Taxis can be booked via your hotel (not hailed on the street) but are quite expensive. For example, a taxi from Maan-soor Hotel to the airport cost USD $25 in April 2011.
Note that women must wear long dresses or skirts, to the ankle (no trousers), and must cover their hair and upper arms at all times. Men should not wear shorts or armless t-shirts. It is not polite to take pictures of people (male or female) without obtaining their permission beforehand, and you will make people upset if you take pictures without permission.
US Dollars and Somaliland Shillings enjoy equal status in Hargeisa, so you can pay for anything with either Dollars, Shillings, or a combination of both. Ask what the de facto exchange rate is when you arrive (as of April 2011, it was 6,000 shillings to the Dollar). The de facto rate will be better than the rate at the airport.
There is no postal service in Hargeisa. The only courier company which serves the city is DHL.
There's very little in the way of tourist sights and activities in Hargeisa, though the market in the centre of town is worth a look, as is the camel market on the outside of town. The local residents are extremely friendly and will greet foreigners in the street. Unlike some other places in Africa, they will not try to sell you anything and are often interested in having a conversation and making sure you feel welcome.
Note that if you leave the city, you will be required to take a government security guard with you (known as an "SPU"). See the "Stay safe" section below for details.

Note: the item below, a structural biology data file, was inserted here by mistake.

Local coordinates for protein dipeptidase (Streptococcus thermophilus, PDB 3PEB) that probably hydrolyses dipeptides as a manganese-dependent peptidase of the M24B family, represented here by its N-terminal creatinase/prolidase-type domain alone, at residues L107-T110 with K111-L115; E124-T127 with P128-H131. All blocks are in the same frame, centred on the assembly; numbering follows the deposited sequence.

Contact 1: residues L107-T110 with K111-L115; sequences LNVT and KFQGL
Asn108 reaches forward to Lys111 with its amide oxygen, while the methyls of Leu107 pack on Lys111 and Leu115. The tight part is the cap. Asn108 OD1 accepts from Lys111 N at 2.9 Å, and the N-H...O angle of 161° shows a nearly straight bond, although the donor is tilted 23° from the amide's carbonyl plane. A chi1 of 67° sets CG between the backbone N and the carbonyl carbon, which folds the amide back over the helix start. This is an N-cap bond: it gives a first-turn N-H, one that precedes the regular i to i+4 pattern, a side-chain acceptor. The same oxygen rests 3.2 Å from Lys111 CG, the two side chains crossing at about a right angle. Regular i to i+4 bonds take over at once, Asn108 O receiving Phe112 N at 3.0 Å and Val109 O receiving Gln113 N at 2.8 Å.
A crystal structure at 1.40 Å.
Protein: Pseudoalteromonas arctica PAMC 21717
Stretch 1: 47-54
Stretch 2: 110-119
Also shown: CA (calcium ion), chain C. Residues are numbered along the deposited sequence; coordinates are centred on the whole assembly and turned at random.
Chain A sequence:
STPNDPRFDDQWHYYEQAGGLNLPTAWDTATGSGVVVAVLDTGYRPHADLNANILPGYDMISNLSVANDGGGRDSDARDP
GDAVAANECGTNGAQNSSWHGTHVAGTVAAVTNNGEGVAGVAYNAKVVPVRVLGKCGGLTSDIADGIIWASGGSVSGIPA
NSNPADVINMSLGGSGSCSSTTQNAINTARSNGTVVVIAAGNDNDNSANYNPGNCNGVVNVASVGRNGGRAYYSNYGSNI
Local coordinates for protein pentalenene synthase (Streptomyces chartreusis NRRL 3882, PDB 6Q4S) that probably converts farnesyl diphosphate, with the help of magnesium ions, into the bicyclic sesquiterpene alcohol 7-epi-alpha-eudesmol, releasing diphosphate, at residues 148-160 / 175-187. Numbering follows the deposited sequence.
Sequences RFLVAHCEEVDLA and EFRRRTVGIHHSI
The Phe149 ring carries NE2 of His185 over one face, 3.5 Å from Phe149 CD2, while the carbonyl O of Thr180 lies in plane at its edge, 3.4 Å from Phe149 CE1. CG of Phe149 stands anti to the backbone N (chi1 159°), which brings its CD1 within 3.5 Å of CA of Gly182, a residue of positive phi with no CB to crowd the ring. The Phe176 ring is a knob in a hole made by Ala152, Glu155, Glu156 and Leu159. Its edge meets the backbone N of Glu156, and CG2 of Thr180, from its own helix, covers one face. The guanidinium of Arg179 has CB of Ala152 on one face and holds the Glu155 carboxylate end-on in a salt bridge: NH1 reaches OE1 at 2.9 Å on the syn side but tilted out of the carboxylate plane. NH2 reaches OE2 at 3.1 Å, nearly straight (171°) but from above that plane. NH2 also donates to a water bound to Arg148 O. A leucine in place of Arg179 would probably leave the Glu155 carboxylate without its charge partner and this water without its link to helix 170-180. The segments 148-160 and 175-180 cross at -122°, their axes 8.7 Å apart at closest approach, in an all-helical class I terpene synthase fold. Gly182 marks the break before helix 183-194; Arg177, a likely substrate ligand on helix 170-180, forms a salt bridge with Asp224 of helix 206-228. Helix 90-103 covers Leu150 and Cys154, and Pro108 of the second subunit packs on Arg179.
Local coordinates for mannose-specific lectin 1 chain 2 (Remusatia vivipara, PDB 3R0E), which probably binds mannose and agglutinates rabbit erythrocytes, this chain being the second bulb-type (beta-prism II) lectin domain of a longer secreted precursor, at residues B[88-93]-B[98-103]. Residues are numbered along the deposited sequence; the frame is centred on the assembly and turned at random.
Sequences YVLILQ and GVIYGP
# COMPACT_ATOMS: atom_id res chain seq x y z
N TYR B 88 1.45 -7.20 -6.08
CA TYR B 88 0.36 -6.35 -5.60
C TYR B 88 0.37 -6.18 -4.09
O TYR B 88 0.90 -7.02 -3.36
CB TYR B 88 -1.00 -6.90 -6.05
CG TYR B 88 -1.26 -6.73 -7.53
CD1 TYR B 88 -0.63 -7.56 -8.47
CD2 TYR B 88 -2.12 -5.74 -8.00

+ Hire SPU, pack lunch and go climb the 'Breasts of Hargeisa' (visible from the Ambassador), early start (0600hrs) 45mins travel time, climb the hills, wander around the area to see fossils (sea anemone!!) and some rare insects. Hyena and dik-dik if lucky. Back in time for late lunch.
Most modern food is inspired by neighboring countries (Ethiopian cuisine in particular is very popular) and is decent. There is rice, spaghetti, cheeseburgers or salad. There are even donuts, cakes and tropical food. Hop into a restaurant and ask for what you desire. Just don't ask for pork, because it is forbidden (haram)!
Most Somali cuisine is based in the pastoral. At breakfast, you could try Somali pancakes (like a fluffier version of an American pancake) and "small meat" (basically, the same stuff that you put in sausages, but chopped up, cooked, and served loose on a plate). Somali tea is good, and is similar to Indian chai (a bit spicy and made with lots of milk). Milk and dairy are popular.
Food at the nicer restaurants is generally safe, as the climate is so hot and dry that it is difficult for most diseases to survive here. The same goes for water: The government-supplied piped water is generally clean, though you might want to avoid drinking it if you are on a short trip. During dry periods, the filtered water that is bottled is made by local factories and it also generally clean.
You will not find any alcohol in Hargeisa, but men congregate in cafes with glasses of tea, coffee or fruit juice.